Systems Engineering: Networks science and distributed systems, intelligent agents & complex adaptive systems, human factors and interactive systems software design.
CURRENT RESEARCH ACTIVITY
Development and evaluation of MR based functional imaging for the enhanced management of childhood cancer – a Children’s Cancer and Leukaemia Group initiative (2009-2014)
Cancer is the most common cause of death from disease in children, with most cancers being solid tumours. Conventional MRI is an essential part of clinical management but provides limited, mainly anatomical, information. Magnetic resonance spectroscopy (MRS), diffusion and perfusion MRI probe tissue metabolism and physical and vascular structure forming part of a genre of methods termed functional imaging. Clinical studies show they have the potential to improve cancer patient management, but their routine multi-centre clinical use is hampered by technical difficulties of translation and standardisation. Multicentre evaluation is essential for paediatric cancer studies due to the small numbers of cases in any one centre. The Children’s Cancer and Leukaemia Group (CCLG) lead UK multi-centre clinical trials for paediatric cancers. The CCLG have formed a FI Group (FIG) to develop and evaluate functional imaging for diagnosis, management and understanding childhood cancer, with trials underway using 1H MRS MRS in brain tumours. A CRUK/EPSRC Funded program grant expands the current activities of the FIG to other MR methods and to extracranial tumours.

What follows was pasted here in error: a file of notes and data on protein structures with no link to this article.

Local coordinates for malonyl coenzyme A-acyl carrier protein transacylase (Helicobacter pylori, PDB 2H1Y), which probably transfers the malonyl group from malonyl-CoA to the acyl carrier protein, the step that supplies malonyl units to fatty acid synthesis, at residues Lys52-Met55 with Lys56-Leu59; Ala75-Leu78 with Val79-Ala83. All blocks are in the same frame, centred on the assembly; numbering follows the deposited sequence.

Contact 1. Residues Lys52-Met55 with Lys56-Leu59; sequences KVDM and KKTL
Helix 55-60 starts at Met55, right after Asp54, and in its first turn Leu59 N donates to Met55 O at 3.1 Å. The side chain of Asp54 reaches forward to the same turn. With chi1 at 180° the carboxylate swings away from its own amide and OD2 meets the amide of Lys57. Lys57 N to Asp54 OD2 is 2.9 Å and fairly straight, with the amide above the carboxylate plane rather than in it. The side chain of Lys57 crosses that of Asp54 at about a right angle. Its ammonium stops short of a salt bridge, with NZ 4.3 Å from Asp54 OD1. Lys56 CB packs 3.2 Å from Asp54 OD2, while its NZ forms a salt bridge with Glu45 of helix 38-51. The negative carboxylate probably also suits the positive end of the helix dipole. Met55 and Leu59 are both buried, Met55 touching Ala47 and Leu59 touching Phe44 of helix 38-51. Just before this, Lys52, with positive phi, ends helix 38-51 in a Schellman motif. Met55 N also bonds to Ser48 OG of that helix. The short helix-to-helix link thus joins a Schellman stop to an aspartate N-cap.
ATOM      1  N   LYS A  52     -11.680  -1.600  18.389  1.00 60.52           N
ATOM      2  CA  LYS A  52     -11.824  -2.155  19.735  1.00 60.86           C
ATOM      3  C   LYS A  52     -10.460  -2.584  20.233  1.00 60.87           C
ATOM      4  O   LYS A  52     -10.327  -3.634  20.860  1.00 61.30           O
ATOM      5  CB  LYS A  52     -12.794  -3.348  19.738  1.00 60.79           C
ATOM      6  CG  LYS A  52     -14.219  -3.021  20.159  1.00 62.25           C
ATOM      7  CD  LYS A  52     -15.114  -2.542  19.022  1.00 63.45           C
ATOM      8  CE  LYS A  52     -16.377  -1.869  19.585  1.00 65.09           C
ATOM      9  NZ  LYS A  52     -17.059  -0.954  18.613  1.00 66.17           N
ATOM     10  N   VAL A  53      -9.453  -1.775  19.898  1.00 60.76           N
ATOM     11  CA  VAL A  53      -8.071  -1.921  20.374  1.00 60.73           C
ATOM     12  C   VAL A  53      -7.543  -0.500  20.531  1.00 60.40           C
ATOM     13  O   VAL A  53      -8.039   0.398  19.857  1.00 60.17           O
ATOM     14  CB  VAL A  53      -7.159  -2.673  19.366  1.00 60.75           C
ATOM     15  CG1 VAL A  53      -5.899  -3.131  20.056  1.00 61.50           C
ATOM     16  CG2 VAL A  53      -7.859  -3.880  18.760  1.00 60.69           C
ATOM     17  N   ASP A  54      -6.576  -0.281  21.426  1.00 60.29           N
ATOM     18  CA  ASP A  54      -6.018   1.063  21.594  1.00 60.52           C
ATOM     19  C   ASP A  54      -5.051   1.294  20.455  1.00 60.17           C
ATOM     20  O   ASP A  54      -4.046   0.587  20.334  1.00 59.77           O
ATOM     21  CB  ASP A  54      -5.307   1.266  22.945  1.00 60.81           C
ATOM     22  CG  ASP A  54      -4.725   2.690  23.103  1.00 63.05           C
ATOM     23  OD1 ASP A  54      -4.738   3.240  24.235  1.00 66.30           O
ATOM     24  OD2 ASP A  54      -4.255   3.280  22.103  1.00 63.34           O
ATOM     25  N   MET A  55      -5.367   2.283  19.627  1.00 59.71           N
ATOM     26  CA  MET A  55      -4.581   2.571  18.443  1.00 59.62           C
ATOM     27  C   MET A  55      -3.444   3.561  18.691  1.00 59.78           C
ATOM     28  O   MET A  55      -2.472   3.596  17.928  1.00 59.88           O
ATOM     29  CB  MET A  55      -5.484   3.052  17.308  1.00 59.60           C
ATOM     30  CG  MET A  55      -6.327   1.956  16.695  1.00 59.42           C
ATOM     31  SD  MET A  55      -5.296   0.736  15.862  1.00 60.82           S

Translational Research and Patient Safety in Europe TRANSFoRm (2010-2015)
TRANSFoRm develops rigorous, generic methods for the integration of Primary Care clinical and research activities, to support patient safety and clinical research via:
1. Rich capture of clinical data, including symptoms and signs rather than just a single diagnosis. A generic, dynamic interface, with potential to operate with any electronic health record (eHR), will facilitate both diagnostic decision support and identification of patients eligible for research, thus enhancing patient safety.